salamanca (july 22, 1812)
the scenario for napoleon's battles

The battle was fought in July 22, 1812. After a series of marches and counter-marches between the Tormes and Douro rivers,, Wellington and Marmont were anxious to try a contest so finally both armies crossed to south of the Tormes occupying the two more prominent features, los Hermanitos o Arapiles (the lesser Arapil by the British and the Great Arapil by the French). Marmont tried to cut the supposed retreat of Wellington towards Ciudad Rodrigo, but the manoeuvre was badly carried out by his subordinates and the British general suddenly attacked the overextended French.
The Order Of Battle is based on:
"Los Arapiles 1812. La campaña de Salamanca" M.A. Martín Mas, Almena Ediciones , Madrid 2005
"Salamanca 1812. Wellington Crushes Marmont" . I. Fletcher (Campaign 48),Osprey Publishing , 1997
"A History of the Peninsular War", Volume V, C. Oman, Green Hill Books, 2005

The second edition of Napoleon's Battles edited by Five Forks has been used (including all the optional rules) with some slight modifications fully explained in the Albuera pdf file and in the Home-Rules section:
1) The cavalry scale is also 1/120. To avoid distortions, 2 figures were removed for each 3 casualties.
2) Units of  cavalry from 480 men upwards are allowed and units of infantry with less than four elements are also allowed to display under-strength infantry units.
3) Routed units can try to rally without an attached general with an additional '-3' modifier.
4) Divisional batteries are used (with a -1 modifier). The infantry fire is carried out as usual, but the resulting losses are not marked on the target unit, but are only used to cause disorder.
5) C-i-C ratings. Do not use “10” as Response number of the C-i-C’s but use the values assigned to them as Corps Commanders.


Salamanca pdf file
  Old map Aerial view Table-top map
The battlefield
The 'Little Brothers' o Hermanitos´' and the road to Alba de Tormes Calvarrasa de Arriba and the Chapel of Our Lady of 'La Peña' Aldeatejada and the roads to Salamanca and Ciudad Rodrigo The 'Montes de Azan' and the 'Teso de San Miguel' heights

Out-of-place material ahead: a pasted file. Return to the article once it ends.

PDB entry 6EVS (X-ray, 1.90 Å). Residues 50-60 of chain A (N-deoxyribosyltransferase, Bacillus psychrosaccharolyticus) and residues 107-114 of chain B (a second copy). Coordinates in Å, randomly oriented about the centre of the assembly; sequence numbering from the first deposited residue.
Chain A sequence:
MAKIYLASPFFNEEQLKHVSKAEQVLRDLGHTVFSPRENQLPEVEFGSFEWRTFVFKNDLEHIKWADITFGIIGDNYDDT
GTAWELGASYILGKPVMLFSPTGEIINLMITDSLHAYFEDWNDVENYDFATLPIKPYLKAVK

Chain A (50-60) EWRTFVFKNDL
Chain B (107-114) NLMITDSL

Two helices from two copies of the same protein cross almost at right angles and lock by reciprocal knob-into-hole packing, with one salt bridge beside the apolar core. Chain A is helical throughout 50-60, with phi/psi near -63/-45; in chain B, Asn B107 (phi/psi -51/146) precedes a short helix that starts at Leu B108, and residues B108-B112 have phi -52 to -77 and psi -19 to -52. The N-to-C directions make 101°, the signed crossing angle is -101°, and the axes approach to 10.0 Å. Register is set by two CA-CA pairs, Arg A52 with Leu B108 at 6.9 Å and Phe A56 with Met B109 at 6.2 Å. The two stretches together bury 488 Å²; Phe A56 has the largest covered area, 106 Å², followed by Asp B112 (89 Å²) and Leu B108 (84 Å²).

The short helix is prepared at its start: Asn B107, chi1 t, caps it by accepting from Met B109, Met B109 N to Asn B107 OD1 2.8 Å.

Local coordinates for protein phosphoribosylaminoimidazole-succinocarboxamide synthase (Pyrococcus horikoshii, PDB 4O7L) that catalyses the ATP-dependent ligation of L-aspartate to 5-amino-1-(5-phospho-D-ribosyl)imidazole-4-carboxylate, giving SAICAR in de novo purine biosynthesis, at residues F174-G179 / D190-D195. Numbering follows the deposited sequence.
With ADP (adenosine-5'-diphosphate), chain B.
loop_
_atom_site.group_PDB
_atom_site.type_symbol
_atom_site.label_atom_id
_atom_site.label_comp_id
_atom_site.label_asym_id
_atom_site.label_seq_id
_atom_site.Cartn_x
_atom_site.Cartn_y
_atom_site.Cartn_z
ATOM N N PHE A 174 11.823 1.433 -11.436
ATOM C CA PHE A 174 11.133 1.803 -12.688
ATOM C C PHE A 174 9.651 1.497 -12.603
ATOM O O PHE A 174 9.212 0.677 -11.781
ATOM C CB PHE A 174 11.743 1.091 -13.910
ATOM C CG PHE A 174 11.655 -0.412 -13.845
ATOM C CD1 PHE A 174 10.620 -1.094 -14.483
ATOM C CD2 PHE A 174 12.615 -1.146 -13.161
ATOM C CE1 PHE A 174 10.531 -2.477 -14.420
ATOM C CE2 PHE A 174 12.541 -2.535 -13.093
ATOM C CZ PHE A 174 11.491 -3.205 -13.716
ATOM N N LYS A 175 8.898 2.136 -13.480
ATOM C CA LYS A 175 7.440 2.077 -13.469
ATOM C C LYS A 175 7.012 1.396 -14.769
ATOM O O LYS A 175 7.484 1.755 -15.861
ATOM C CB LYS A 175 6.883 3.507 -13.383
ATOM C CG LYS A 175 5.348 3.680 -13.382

The French left The French right overextending The two Arapiles
The Light Division Packenham waiting The Allied reserves

French deployment
The Sceanrio map shows the situation after Marmont initiated his westwards movement in order to cut the supposed British retreat towards Ciudad-Rodrigo. To simulate the unsupported westwards advance of the French 5th and 7th divisions, place them in the dotted positions and consider them always out-of-command. In the necessary command control tests for the French 7th division, a half-move result is converted into a compulsory westwards half-move and a no-move result into a compulsory westwards full move (the extreme left of the Montes de Azán could not be surpassed anyway). In the case of the French 5th division, a half-move and a no-move results are respectively converted into a compulsory artillery/skirmish attack or a compulsory artillery attack on the Arapiles village. Marmont could halt these movements by attaching himself to these divisions.
Marmont is wounded
Additionally to the rule for eliminating Generals attached to routed or dispersed units, each time that Marmont is within 3” of a French unit fired upon by British artillery, carry out an elimination test likewise he was attached to a routed or dispersed unit.
British (and French) independent brigade commanders
The commanders of British cavalry and Portuguese independent brigades were used in a semi-independent tactical way so they are sonsidered and shown in the tabletop.
The French also deploy four brigade generals to carry out semi-independent missions beyond the control radius of their Division commanders. All these Brigade generals must remain continuously attached to their brigades, so their command radius is notprinted in the labels (nor counted in the points value of the Army). The labels can be glued on an individual General figure or on the command base of the affected unit, as preferred.
French cavalry
Marmont was short of cavalry and requisitioned several hundreds of horses from the officials of the Armée de Portugal to increase his mounted arm. To show their lesser efficiency, the statistics for the French Light Cavalry units are taken from the years 1813-1815 but the dispersal letter is maintained as ‘C’.
In Spain, French dragoons played the role of Heavy Cavalry. A new category has been added to the French unit roster.


The village of Arapiles (C3) is worth 10%, the village of Miranda (C1) 10%, the Lesser Arapil (B4) 20%, the Great Arapil (C4) 20%, the El Sierro heights(D4) or the road leading to Alba de Tormes 20% and the Aldeatejada (A1) road end leading to Ciudad Rodrigo 20% victory points each. The village of Arapiles, the Lesser Arapil and the A1 road end are British controlled at the start. The Great Arapil and the El Sierro heights are French controlled.


Scenarios for NB